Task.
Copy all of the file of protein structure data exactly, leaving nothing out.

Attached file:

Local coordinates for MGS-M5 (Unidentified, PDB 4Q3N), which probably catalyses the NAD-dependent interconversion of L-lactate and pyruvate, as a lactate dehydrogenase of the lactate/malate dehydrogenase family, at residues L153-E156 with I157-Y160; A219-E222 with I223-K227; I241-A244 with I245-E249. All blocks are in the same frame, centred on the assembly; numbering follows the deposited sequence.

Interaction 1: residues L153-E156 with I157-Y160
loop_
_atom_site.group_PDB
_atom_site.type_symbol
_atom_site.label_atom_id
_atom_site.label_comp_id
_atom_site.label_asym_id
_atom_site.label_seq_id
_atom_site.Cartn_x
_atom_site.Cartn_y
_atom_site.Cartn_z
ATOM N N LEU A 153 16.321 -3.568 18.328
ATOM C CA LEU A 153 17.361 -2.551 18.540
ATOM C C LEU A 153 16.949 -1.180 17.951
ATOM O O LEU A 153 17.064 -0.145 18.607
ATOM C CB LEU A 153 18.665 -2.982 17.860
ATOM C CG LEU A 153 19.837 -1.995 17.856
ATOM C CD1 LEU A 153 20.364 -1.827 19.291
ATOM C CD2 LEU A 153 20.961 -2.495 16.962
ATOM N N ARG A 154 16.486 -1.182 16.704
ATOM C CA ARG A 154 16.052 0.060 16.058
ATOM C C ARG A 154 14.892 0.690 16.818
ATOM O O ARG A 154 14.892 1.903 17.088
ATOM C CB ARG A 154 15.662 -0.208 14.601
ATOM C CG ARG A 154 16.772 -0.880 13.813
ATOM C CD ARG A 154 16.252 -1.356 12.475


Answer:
Local coordinates for MGS-M5 (Unidentified, PDB 4Q3N), which probably catalyses the NAD-dependent interconversion of L-lactate and pyruvate, as a lactate dehydrogenase of the lactate/malate dehydrogenase family, at residues L153-E156 with I157-Y160; A219-E222 with I223-K227; I241-A244 with I245-E249. All blocks are in the same frame, centred on the assembly; numbering follows the deposited sequence.

Interaction 1: residues L153-E156 with I157-Y160
loop_
_atom_site.group_PDB
_atom_site.type_symbol
_atom_site.label_atom_id
_atom_site.label_comp_id
_atom_site.label_asym_id
_atom_site.label_seq_id
_atom_site.Cartn_x
_atom_site.Cartn_y
_atom_site.Cartn_z
ATOM N N LEU A 153 16.321 -3.568 18.328
ATOM C CA LEU A 153 17.361 -2.551 18.540
ATOM C C LEU A 153 16.949 -1.180 17.951
ATOM O O LEU A 153 17.064 -0.145 18.607
ATOM C CB LEU A 153 18.665 -2.982 17.860
ATOM C CG LEU A 153 19.837 -1.995 17.856
ATOM C CD1 LEU A 153 20.364 -1.827 19.291
ATOM C CD2 LEU A 153 20.961 -2.495 16.962
ATOM N N ARG A 154 16.486 -1.182 16.704
ATOM C CA ARG A 154 16.052 0.060 16.058
ATOM C C ARG A 154 14.892 0.690 16.818
ATOM O O ARG A 154 14.892 1.903 17.088
ATOM C CB ARG A 154 15.662 -0.208 14.601
ATOM C CG ARG A 154 16.772 -0.880 13.813
ATOM C CD ARG A 154 16.252 -1.356 12.475